On May 29, 2017, the Texas Legislature passed a bill that may significantly impact the siting of wind energy generation facilities in Texas by prohibiting certain tax incentives to owners of wind farms near military aviation facilities. Specifically, if a “wind-powered energy device,” which would include wind turbines, is placed within 25 nautical miles (28.7695 miles) of a military aviation facility located in Texas, the owner would not receive property tax incentives under a tax abatement agreement or limitation on appraised value agreement (LAVA) entered into on or after September 1, 2017.
SB 277, authored by Senator Donna Campbell, takes into account existing wind farms in Texas. If a wind-powered energy device is installed or constructed within 25 nautical miles of a military aviation facility as part of an expansion or repowering of an existing project, the prohibition on receiving tax exemptions under a tax abatement agreement executed after September 1, 2017, does not apply. This exception, however, does not apply to LAVAs executed after September 1, 2017.
SB 277 does include a carve-out for tax abatement agreements and applications for LAVAs for which approval is pending on September 1, 2017. The bill stipulates that if a LAVA has not been executed as of September 1, 2017, but its application is pending approval, an owner will still be able to reap the tax benefits regardless of the project’s location near a military aviation facility. However, the bill is vague on whether a tax abatement agreement application or the agreement itself must be awaiting approval on September 1, 2017, to remain eligible for property tax exemptions.
Another question is how amendments to existing tax abatement agreements or LAVAs would affect an owner’s continued eligibility for property tax exemptions and limitations under SB 277. Taking this issue further, if a tax abatement agreement or LAVA is executed prior to September 1, 2017, but is amended and restated after that date, it is possible that such action would trigger the application of SB 277 if wind-powered energy devices are within 25 nautical miles of a military aviation facility.
It is also important to note that the bill does not contain any provision that would allow the 25-nautical-mile restriction to be circumvented if the U.S. Department of Defense and the owner come to an agreement or understanding. Instead, SB 277 appears to impose a blanket prohibition and leaves no room for authorization from the Department of Defense for wind-powered energy devices within 25 nautical miles of a military aviation facility.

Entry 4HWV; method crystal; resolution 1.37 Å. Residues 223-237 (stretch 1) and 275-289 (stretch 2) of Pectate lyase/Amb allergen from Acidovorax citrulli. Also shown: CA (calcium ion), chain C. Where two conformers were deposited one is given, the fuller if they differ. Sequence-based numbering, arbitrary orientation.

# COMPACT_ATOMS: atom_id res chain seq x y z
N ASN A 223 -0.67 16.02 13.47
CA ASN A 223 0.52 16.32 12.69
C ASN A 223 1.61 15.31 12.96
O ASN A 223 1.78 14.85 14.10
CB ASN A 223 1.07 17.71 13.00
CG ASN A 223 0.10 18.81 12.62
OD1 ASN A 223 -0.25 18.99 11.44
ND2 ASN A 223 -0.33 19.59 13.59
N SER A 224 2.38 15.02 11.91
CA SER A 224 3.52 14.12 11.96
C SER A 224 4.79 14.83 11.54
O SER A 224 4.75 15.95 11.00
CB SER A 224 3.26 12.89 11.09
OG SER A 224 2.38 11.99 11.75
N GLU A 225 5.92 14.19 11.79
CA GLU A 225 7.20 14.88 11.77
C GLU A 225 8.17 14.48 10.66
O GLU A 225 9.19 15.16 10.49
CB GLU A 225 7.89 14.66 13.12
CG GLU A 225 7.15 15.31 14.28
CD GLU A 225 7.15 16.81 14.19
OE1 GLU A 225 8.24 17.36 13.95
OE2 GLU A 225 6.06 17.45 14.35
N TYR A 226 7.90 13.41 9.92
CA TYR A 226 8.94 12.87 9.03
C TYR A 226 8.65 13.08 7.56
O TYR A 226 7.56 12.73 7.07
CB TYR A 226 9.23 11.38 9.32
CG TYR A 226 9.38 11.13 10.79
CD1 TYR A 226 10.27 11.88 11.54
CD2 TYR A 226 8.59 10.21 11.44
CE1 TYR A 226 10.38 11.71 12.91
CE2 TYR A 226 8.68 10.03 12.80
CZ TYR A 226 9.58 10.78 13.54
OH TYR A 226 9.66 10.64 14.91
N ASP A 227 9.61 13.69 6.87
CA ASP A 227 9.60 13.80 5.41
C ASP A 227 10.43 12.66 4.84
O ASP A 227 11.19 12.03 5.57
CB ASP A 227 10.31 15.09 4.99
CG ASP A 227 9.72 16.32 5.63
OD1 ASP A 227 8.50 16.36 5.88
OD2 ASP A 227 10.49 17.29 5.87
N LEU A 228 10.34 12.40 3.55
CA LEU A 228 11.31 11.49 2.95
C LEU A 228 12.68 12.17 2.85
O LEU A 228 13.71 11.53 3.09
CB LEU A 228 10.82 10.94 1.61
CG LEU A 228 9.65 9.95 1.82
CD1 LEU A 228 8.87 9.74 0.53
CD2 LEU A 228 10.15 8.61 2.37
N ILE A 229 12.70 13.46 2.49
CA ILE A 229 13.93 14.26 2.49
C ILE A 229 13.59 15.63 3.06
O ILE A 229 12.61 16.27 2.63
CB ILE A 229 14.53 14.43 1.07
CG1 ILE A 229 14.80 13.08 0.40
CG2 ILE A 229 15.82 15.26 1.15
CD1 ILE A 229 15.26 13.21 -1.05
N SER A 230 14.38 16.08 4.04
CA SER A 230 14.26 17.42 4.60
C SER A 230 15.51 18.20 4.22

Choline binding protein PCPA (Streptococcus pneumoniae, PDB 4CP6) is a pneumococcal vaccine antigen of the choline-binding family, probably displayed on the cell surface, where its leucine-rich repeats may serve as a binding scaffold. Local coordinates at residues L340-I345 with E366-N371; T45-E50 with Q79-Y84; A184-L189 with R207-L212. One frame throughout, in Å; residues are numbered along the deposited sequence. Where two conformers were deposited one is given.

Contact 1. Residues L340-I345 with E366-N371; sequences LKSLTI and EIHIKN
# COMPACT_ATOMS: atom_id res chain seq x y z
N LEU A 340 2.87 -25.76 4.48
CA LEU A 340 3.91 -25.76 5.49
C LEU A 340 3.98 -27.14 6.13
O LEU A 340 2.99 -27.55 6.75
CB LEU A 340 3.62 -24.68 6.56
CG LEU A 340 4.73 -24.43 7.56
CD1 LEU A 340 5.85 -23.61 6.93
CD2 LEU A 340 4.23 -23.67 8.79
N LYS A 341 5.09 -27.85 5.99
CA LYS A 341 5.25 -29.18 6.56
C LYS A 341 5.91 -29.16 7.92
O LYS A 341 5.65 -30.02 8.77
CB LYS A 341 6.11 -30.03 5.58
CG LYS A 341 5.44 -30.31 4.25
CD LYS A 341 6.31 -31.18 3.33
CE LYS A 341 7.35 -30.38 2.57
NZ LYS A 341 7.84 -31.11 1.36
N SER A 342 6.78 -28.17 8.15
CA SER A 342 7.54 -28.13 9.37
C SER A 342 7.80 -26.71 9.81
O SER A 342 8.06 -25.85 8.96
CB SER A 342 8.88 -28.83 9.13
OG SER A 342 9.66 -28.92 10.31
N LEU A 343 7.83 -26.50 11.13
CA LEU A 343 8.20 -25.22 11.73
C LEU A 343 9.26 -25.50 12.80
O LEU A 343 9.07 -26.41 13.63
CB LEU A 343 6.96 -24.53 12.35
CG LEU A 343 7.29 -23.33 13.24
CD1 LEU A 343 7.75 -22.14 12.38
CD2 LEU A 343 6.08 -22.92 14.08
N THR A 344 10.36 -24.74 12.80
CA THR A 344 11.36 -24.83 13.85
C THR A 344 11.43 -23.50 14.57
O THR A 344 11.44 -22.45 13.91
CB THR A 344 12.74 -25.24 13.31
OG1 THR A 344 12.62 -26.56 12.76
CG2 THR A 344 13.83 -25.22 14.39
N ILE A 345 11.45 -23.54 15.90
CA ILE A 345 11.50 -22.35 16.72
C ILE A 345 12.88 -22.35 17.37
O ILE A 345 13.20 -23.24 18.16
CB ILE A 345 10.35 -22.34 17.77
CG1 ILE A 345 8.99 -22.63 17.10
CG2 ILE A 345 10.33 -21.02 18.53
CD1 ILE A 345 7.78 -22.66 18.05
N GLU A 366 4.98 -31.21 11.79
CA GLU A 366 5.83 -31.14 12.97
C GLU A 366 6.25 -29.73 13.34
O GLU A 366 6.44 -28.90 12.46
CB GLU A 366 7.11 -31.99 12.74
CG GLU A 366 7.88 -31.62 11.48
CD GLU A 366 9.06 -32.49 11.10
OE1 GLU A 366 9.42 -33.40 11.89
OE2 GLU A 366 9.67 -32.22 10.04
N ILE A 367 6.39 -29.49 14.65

What This Means To You
Governor Greg Abbott has until June 18, 2017, to act on SB 277 by signing it, vetoing it or allowing it to become law without his signature. If the bill becomes law, it will take effect September 1, 2017, and the siting of wind energy facilities that intend to obtain tax incentive agreements will become more complicated and require more due diligence. If a military base, station, fort or camp is located near the planned site of a wind farm, inquiry should be made into whether such facility is conducting aviation training and/or operations and its exact distance from the wind facility.
Similar legislation has been introduced at the federal level. HR 649, S 201 and HR 403 all impose restrictions on wind farms located within a certain distance of military facilities. No action has been taken on these three bills beyond referral to committee.
For more information on how the Texas or federal legislation may impact your business, please contact Cacki Jewart, Patricia A. Sherman Bruce or Madison K. Benedict of Husch Blackwell’s Energy & Natural Resources group.